The impetus for the Action on Obesity Summits was Dr. Hugh Smith’s AASP keynote presentation in 2003, in which he highlighted the growing concerns regarding obesity. Dr. Hugh Smith challenged AASP and its membership to “take action” on obesity. He pointed out that AASP members have much of the psychosocial and health expertise needed to assist in efforts to address the public health issues of obesity and inactivity. Dr. Aynsley Smith, along with her colleagues at the Mayo Clinic, wasted no time in taking up the challenge and organized the first Action on Obesity Summit in 2004. The Action on Obesity Summits are purposefully designed to promote brainstorming, discussion, debate, and consensus building among attendees, with the ultimate goal of attendees returning to their organizations and advocating for action on relevant and timely issues regarding obesity.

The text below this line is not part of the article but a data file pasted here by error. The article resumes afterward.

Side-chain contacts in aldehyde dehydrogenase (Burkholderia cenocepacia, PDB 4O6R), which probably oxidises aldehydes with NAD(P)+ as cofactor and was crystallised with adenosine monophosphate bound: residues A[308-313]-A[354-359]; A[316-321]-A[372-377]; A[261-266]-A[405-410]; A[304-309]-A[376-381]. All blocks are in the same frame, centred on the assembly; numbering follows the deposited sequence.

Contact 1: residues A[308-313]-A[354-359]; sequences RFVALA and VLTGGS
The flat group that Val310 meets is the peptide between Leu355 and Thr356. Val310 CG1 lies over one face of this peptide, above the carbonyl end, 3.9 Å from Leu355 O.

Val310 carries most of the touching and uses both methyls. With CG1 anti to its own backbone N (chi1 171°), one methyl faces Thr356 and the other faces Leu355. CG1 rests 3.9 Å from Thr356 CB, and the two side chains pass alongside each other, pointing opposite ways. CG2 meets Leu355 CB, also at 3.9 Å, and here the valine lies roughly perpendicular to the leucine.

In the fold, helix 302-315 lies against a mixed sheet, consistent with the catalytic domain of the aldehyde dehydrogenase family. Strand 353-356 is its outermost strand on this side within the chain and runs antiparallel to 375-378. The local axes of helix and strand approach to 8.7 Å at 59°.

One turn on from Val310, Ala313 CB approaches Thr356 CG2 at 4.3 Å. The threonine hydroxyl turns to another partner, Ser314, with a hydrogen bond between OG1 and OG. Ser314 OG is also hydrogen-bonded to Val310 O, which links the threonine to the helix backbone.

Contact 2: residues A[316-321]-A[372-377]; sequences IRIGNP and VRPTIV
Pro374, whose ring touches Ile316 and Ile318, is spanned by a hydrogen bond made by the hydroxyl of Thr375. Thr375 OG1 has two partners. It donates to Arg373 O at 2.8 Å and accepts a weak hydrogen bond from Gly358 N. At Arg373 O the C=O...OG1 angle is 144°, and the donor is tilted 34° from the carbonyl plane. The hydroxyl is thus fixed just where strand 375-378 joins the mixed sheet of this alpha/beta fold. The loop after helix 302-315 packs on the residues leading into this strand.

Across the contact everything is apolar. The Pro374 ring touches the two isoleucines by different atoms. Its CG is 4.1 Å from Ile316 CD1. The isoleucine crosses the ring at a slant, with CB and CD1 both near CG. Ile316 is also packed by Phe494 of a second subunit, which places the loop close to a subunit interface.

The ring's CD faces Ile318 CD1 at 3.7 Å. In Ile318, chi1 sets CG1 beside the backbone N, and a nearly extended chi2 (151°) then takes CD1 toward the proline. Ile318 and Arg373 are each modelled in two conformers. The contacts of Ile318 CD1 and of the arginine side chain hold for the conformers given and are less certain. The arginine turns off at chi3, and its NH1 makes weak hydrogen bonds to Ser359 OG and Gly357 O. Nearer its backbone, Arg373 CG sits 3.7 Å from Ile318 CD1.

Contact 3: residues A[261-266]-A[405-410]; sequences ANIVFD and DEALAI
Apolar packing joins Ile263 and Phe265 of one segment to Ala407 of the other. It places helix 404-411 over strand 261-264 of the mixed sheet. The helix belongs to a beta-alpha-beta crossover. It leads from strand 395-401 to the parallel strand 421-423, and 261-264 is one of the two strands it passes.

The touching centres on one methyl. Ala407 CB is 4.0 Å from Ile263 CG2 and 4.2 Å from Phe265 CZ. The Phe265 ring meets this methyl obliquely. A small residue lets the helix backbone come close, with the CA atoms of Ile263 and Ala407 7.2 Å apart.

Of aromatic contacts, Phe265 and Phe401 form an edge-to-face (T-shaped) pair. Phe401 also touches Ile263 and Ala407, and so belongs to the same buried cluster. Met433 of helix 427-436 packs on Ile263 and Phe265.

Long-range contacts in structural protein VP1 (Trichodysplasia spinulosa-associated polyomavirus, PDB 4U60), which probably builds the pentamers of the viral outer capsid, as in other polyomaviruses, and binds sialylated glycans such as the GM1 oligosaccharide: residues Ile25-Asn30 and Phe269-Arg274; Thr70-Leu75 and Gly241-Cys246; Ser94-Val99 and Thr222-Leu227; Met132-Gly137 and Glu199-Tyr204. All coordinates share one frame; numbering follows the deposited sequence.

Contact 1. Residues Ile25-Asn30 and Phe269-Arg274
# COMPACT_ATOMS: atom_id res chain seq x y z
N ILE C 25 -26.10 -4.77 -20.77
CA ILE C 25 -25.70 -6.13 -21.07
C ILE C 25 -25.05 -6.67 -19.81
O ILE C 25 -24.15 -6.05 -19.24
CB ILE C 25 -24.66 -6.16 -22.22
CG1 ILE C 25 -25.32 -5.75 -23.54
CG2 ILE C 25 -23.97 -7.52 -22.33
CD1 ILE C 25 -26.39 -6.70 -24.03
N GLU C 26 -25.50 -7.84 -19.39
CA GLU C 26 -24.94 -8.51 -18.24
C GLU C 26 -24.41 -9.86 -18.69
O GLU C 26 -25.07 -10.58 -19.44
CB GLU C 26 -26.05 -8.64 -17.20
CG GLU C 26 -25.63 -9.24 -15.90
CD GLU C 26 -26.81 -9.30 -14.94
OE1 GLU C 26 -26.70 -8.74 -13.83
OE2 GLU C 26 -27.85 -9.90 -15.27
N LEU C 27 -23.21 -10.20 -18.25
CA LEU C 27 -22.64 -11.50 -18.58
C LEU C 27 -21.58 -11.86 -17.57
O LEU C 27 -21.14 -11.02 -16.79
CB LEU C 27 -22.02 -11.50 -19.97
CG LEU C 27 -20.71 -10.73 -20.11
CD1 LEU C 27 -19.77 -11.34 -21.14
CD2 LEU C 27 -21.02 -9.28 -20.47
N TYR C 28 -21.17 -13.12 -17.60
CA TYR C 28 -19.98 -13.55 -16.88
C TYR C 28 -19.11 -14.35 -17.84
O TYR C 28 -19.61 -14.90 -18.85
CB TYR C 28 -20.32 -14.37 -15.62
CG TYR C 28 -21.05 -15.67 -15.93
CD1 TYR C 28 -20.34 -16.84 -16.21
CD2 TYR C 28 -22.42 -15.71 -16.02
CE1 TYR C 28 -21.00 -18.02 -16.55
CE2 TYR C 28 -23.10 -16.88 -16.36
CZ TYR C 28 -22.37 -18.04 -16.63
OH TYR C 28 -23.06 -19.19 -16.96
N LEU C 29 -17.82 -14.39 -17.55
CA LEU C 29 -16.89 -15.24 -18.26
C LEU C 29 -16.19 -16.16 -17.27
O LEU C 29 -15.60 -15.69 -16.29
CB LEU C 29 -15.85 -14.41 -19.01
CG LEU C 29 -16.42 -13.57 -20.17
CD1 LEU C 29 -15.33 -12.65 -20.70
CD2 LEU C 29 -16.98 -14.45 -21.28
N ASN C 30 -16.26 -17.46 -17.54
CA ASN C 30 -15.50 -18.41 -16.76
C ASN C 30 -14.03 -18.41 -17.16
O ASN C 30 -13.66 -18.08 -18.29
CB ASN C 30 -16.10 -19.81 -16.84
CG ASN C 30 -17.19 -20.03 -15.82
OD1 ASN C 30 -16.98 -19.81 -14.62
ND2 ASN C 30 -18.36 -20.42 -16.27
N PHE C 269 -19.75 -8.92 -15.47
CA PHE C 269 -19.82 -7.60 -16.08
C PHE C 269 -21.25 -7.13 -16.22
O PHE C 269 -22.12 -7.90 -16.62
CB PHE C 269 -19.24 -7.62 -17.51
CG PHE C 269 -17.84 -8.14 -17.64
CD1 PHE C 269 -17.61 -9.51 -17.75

Many of the topics discussed during the 2007 Summit have particular relevance for AASP and its membership. In the following sections, we highlight issues raised during the Summit on which AASP and its members may be able to take action.